In Parshios Tazria and Metzora, we learn about those afflicted with tzara’as, a disease that is associated with lashon hara. Many of the commentaries state that generally one who speaks lashon hara about others does so because of low self-esteem; the speaker feels the need to denigrate others to achieve his/her personal goal. The Torah therefore prescribes a number of remedies to cure the afflicted person. First, he must be brought to the kohen to view the afflicted area, and eventually, he must be exiled from all of his friends and go completely outside of the Jewish camp. The Nesivos Shalom comments that, aside from actually evaluating the afflicted area, the kohen also serves as the spiritual advisor for the afflicted person. Many commentaries point out that one of the ways of avoiding lashon hara is to be connected to a tzaddik or rav and to find a close-knit group of friends who can strengthen each other and guide one another when one begins to stray or falter.
This week, my wife and I had the opportunity to attend the weddings of three former NEAT students in Brooklyn and Toronto. In each of these cases, we were welcomed by many NEAT alumni, some of whom we have not seen for years. When sharing in these simchos, there is a certain sense of family that exists, and outsiders often comment on this when they see the tremendous camaraderie and the special friendships that lead our alumni to travel far distances to attend their friend’s wedding. It is also truly amazing to witness the remarkable growth that our young ladies have shown over the years.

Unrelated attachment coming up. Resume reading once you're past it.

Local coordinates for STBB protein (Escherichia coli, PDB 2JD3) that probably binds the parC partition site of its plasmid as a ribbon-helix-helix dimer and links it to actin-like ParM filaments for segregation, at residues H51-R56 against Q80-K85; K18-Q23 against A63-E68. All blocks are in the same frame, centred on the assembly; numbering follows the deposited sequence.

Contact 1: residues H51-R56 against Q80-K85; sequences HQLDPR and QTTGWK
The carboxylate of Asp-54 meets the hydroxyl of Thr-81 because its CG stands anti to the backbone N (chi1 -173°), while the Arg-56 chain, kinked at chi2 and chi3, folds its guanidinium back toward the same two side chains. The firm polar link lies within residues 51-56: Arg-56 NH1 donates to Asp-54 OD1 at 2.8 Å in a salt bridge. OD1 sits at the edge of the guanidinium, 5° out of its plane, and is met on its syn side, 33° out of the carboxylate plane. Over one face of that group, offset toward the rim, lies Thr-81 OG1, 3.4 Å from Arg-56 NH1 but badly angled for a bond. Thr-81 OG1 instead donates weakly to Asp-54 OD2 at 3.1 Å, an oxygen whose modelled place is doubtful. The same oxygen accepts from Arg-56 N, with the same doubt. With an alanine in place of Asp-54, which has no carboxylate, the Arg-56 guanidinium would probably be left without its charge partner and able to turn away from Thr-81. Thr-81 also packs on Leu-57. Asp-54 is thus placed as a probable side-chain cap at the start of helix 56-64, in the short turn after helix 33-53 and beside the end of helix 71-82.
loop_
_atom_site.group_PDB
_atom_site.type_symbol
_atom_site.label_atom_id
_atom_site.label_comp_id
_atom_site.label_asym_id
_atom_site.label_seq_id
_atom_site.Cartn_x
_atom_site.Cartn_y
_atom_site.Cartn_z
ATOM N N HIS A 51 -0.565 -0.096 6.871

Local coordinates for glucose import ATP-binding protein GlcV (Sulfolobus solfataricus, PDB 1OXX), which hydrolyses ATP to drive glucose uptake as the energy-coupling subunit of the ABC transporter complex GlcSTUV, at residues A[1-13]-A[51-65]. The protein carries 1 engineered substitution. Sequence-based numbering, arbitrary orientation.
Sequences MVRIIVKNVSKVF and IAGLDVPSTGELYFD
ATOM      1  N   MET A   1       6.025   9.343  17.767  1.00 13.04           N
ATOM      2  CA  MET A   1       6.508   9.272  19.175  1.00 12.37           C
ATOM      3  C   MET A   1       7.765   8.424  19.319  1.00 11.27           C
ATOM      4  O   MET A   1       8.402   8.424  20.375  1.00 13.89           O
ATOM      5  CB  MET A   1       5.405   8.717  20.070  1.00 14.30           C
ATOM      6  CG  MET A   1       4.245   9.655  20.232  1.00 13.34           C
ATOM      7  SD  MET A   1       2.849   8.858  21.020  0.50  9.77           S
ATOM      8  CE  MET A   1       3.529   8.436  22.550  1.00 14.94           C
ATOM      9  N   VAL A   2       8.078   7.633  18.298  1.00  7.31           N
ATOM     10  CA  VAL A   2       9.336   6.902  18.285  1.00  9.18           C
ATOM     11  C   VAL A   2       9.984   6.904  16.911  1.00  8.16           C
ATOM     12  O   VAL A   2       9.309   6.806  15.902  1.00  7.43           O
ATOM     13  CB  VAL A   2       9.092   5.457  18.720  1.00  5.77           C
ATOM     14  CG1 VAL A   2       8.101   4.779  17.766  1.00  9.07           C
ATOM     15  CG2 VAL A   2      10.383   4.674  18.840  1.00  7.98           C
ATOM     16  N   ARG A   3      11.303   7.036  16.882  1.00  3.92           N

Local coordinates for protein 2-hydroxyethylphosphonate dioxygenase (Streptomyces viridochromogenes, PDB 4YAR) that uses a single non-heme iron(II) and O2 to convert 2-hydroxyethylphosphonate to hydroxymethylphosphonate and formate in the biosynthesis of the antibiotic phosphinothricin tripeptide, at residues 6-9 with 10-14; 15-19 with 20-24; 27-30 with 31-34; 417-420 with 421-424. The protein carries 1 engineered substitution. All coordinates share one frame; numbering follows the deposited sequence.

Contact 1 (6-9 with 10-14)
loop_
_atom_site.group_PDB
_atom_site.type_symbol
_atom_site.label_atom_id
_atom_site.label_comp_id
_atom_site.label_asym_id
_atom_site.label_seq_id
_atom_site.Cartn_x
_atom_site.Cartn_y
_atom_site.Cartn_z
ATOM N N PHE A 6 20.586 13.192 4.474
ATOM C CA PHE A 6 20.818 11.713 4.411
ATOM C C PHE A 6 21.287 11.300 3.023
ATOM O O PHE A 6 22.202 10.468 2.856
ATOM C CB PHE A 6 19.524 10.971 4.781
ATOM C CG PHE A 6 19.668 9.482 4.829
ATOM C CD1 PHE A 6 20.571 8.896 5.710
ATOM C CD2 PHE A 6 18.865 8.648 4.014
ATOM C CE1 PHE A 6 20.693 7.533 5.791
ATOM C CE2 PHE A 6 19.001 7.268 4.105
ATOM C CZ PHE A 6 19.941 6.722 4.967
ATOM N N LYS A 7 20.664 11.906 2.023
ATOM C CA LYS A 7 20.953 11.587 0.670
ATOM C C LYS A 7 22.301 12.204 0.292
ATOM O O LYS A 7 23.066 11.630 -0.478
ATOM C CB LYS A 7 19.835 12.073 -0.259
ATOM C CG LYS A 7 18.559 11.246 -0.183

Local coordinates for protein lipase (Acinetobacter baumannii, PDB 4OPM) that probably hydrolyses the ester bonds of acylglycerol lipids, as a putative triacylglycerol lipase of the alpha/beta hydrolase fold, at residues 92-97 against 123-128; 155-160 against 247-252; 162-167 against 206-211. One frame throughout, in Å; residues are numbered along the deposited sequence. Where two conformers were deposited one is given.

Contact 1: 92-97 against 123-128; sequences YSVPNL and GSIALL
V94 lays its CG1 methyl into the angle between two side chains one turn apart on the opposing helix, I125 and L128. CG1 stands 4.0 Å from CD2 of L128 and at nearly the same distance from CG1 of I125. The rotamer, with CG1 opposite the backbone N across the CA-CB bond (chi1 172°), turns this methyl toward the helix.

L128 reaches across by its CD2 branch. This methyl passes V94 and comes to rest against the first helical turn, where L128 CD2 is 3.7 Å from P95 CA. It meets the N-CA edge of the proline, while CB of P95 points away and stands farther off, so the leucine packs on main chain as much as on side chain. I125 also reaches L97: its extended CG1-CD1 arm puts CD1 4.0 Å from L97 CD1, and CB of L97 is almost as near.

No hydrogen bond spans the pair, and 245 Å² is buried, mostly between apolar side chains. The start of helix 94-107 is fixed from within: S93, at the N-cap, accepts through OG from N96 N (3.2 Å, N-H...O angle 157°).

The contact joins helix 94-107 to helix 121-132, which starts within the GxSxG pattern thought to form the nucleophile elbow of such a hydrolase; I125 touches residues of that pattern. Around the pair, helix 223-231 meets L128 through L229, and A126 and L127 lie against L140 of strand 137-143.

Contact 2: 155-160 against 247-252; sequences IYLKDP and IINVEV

NEAT provides our girls with the opposite traits of speakers of gossip through the caring and giving nature of the staff and community and through the relationships that they share with each other. A number of girls from other schools commented that they wished they could have attended a school where there is such a strong bond among students, teachers, administration, boarding families and the entire community. My wife and I returned home tired but deeply gratified to see the fruits of the school’s hard work and the tremendous growth that the girls have shown in their friendships and also on a spiritual level. The community of Providence has so much to be proud of, as each of these young ladies represents an olam malei, a full and complete world, a world that was formed through a partnership of the entire community. Our hope and prayer is that each and every one of our local families should have much nachas from their children and entire extended families. We look forward to celebrating many simchos together in the future.